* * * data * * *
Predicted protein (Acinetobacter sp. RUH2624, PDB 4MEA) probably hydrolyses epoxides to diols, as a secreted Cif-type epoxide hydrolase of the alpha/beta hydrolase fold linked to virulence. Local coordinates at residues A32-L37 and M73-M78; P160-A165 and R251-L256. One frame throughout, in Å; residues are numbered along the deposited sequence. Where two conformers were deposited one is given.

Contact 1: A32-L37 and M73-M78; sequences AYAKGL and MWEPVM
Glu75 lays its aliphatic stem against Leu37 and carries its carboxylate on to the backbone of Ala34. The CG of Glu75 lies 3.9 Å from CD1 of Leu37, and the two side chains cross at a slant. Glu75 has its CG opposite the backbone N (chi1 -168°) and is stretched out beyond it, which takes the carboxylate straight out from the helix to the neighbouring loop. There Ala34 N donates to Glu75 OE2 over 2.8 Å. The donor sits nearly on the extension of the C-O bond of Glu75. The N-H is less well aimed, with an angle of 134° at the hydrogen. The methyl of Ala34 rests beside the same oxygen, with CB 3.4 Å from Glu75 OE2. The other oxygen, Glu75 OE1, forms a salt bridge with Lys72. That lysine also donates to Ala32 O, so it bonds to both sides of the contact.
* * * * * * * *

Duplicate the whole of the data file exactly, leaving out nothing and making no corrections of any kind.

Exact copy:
Predicted protein (Acinetobacter sp. RUH2624, PDB 4MEA) probably hydrolyses epoxides to diols, as a secreted Cif-type epoxide hydrolase of the alpha/beta hydrolase fold linked to virulence. Local coordinates at residues A32-L37 and M73-M78; P160-A165 and R251-L256. One frame throughout, in Å; residues are numbered along the deposited sequence. Where two conformers were deposited one is given.

Contact 1: A32-L37 and M73-M78; sequences AYAKGL and MWEPVM
Glu75 lays its aliphatic stem against Leu37 and carries its carboxylate on to the backbone of Ala34. The CG of Glu75 lies 3.9 Å from CD1 of Leu37, and the two side chains cross at a slant. Glu75 has its CG opposite the backbone N (chi1 -168°) and is stretched out beyond it, which takes the carboxylate straight out from the helix to the neighbouring loop. There Ala34 N donates to Glu75 OE2 over 2.8 Å. The donor sits nearly on the extension of the C-O bond of Glu75. The N-H is less well aimed, with an angle of 134° at the hydrogen. The methyl of Ala34 rests beside the same oxygen, with CB 3.4 Å from Glu75 OE2. The other oxygen, Glu75 OE1, forms a salt bridge with Lys72. That lysine also donates to Ala32 O, so it bonds to both sides of the contact.